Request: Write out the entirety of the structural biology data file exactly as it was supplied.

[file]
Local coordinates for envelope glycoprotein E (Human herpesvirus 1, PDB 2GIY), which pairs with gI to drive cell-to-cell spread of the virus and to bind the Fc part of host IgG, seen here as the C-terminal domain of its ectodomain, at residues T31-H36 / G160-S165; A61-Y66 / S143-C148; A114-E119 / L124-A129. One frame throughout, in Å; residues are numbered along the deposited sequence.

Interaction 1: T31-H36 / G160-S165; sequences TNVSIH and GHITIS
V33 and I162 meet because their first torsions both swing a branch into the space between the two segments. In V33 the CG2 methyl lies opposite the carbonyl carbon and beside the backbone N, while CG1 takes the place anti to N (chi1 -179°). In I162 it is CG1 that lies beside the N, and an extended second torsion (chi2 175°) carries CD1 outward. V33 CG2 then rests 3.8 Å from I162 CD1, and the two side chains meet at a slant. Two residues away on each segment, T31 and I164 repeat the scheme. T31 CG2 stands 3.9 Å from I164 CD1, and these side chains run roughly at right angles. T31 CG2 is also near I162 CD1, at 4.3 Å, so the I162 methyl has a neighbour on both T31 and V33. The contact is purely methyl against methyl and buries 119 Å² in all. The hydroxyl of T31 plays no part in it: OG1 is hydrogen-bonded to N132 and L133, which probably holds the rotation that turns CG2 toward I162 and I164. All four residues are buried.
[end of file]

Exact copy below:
Local coordinates for envelope glycoprotein E (Human herpesvirus 1, PDB 2GIY), which pairs with gI to drive cell-to-cell spread of the virus and to bind the Fc part of host IgG, seen here as the C-terminal domain of its ectodomain, at residues T31-H36 / G160-S165; A61-Y66 / S143-C148; A114-E119 / L124-A129. One frame throughout, in Å; residues are numbered along the deposited sequence.

Interaction 1: T31-H36 / G160-S165; sequences TNVSIH and GHITIS
V33 and I162 meet because their first torsions both swing a branch into the space between the two segments. In V33 the CG2 methyl lies opposite the carbonyl carbon and beside the backbone N, while CG1 takes the place anti to N (chi1 -179°). In I162 it is CG1 that lies beside the N, and an extended second torsion (chi2 175°) carries CD1 outward. V33 CG2 then rests 3.8 Å from I162 CD1, and the two side chains meet at a slant. Two residues away on each segment, T31 and I164 repeat the scheme. T31 CG2 stands 3.9 Å from I164 CD1, and these side chains run roughly at right angles. T31 CG2 is also near I162 CD1, at 4.3 Å, so the I162 methyl has a neighbour on both T31 and V33. The contact is purely methyl against methyl and buries 119 Å² in all. The hydroxyl of T31 plays no part in it: OG1 is hydrogen-bonded to N132 and L133, which probably holds the rotation that turns CG2 toward I162 and I164. All four residues are buried.